In one incident in November 2011. Adinolfi disciplined Davis for what she perceived to be an improper use of a corporate credit card.[5] See ECF No. 32-3 at 6-8. Davis had been out on personal leave in California and used his company card to put gas in a vehicle that he was driving. See Id. at 54. According to Davis, he was driving a buy-back vehicle for a fellow DTS. Id. at 54; see also ECF No. 35-7 at 33. thus, in his view, he was on a work assignment when he used his corporate card, despite the fact that he used it while on approved leave. See ECF No. 35-5 at 12-14; see also ECF No. 35-1 at 15. Adinolfi agreed that DTS employees are permitted to use the company credit card when putting fuel in a buy-back vehicle as long as it was being driven during the normal course of business, and she also agreed that it was possible for employees to do business work while out on approved leave. ECF No. 35-7 at 31, 34. Adinolfi contacted the manager in California, however, who had no knowledge of Davis being in California. Id. at 34. Adinolfi ultimately rejected Davis" expense report for that charge, as well as for other instances in which Davis made a fuel purchase on weekends. See Id. at 44. Davis subsequently reimbursed Nissan for those fuel expenses. Id. at 42: see also ECF No. 32-3 at 9, 55.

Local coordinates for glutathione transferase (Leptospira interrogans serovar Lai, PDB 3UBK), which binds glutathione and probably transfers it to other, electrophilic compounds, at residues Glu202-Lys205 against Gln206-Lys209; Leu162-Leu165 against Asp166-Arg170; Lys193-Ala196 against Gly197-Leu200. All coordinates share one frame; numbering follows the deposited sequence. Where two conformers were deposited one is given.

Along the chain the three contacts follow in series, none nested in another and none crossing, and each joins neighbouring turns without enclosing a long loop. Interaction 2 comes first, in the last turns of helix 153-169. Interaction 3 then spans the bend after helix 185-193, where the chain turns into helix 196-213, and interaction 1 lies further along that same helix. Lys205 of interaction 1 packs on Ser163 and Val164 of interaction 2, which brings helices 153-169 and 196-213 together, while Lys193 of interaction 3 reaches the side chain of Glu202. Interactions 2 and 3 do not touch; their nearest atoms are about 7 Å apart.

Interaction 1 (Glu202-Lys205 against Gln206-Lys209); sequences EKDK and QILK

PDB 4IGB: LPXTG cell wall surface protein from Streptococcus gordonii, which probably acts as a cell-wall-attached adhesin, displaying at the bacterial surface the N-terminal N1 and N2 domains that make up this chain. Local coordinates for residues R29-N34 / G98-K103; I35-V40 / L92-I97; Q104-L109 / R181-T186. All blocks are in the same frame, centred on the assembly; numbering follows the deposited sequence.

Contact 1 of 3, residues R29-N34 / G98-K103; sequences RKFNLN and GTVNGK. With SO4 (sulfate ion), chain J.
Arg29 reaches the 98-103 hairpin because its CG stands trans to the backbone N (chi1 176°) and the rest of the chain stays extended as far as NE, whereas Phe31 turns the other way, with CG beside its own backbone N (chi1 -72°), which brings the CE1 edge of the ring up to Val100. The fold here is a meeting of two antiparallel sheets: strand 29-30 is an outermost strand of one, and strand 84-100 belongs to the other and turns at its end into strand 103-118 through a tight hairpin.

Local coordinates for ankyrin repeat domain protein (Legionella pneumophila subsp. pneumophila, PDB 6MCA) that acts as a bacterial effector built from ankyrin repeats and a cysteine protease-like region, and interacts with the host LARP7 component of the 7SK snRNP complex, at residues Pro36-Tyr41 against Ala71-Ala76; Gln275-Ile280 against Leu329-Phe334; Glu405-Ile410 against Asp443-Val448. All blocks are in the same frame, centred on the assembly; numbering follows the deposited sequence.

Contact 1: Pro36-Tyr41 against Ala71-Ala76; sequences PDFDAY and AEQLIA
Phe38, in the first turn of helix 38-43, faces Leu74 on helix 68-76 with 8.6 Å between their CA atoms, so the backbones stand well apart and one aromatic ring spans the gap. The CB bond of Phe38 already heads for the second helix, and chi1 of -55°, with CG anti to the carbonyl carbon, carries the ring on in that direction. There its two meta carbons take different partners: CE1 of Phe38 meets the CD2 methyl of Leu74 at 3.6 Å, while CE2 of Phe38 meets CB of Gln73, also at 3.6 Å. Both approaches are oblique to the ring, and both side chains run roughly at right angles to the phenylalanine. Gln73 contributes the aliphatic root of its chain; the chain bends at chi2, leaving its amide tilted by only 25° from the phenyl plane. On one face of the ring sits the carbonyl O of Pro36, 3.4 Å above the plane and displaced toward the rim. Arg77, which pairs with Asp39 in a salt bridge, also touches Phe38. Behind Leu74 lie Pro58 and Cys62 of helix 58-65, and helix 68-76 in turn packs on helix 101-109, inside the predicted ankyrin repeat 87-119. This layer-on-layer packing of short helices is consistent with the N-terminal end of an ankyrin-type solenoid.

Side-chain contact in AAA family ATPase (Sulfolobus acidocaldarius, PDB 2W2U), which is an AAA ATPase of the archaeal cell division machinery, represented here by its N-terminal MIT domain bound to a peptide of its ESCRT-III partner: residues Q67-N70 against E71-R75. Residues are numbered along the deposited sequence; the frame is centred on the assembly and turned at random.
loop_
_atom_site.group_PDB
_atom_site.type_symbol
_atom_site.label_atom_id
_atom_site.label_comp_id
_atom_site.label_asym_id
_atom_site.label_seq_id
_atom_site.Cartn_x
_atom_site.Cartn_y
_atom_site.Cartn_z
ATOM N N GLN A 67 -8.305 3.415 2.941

Adinolfi then reported the fuel charge issues to a Nissan human resources representative and. on January 4. 2012. issued Davis a Final Written Warning, informing him that "[a]ny future actions by [him] during the balance of [his] employment that reflect substandard judgment, integrity concerns, violation of policy or behavior that would warrant corrective action will be grounds for immediate termination ....” ECF No. 32-3 at 54-55.[6] On January 8. 2012, Davis wrote a letter to Adinolfi explaining his position with respect to the credit card charges, specifically, that he was unaware of any Nissan policy preventing an employee from using a company card to pay for fuel put in a company vehicle on weekends. Id. at 56. He noted, however, that he was willing to "work as hard as [he] can to improve communication, provide feedback, and help [Adinolfi] bestow the best service that we can to Nissan and Nissan's customers." Id. at 57. Shortly thereafter, however. Davis wrote an email to Adinolfi arguing that "[t]his hazardous and hostile series of events must be explained and stopped." though he did not indicate in that email that he believed he was being singled out because of his race. Id. at 58.